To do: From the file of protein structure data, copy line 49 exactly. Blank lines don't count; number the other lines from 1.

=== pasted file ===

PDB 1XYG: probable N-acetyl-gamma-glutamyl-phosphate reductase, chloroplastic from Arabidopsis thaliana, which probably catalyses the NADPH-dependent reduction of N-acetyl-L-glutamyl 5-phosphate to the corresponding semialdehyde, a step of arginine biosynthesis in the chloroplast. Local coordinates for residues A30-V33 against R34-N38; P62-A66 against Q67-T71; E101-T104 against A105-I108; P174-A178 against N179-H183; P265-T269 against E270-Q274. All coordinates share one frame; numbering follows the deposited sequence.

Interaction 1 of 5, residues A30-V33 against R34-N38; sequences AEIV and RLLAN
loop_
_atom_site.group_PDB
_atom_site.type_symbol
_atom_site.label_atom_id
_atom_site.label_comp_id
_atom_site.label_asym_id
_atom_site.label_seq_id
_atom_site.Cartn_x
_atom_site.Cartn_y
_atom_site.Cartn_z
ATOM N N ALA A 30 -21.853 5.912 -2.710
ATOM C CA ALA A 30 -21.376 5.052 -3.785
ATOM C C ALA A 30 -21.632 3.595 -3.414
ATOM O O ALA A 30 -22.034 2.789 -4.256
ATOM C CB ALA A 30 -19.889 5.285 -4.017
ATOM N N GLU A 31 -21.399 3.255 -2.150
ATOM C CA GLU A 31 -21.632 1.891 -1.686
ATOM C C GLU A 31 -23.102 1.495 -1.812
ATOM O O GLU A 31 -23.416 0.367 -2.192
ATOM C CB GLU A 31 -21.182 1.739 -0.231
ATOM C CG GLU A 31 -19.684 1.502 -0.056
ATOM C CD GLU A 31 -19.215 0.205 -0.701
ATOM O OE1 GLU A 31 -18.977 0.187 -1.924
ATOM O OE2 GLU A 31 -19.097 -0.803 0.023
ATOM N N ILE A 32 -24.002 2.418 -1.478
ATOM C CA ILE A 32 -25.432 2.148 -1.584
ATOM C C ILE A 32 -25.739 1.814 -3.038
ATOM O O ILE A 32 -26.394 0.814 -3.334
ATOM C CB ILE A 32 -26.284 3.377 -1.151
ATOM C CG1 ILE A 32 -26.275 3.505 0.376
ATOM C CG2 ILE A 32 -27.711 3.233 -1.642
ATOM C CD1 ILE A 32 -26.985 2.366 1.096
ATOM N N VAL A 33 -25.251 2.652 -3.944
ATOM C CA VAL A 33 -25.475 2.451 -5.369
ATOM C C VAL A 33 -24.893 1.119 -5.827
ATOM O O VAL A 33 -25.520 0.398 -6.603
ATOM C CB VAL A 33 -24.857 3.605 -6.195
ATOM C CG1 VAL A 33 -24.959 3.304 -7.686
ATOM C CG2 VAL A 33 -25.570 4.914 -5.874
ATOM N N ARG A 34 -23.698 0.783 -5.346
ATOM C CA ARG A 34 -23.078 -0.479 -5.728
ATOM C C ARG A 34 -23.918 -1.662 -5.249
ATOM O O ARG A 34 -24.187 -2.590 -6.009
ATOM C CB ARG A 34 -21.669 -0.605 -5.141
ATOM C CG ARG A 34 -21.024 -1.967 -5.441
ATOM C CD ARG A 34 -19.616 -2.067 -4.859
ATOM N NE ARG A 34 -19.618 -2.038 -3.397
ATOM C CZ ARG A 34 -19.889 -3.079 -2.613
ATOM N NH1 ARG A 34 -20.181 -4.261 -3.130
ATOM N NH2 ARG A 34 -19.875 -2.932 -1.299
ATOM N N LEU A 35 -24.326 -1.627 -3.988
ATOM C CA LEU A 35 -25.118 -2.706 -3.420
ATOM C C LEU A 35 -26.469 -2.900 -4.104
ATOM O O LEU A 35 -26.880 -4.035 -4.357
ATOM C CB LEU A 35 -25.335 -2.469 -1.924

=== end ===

ATOM N NE ARG A 34 -19.618 -2.038 -3.397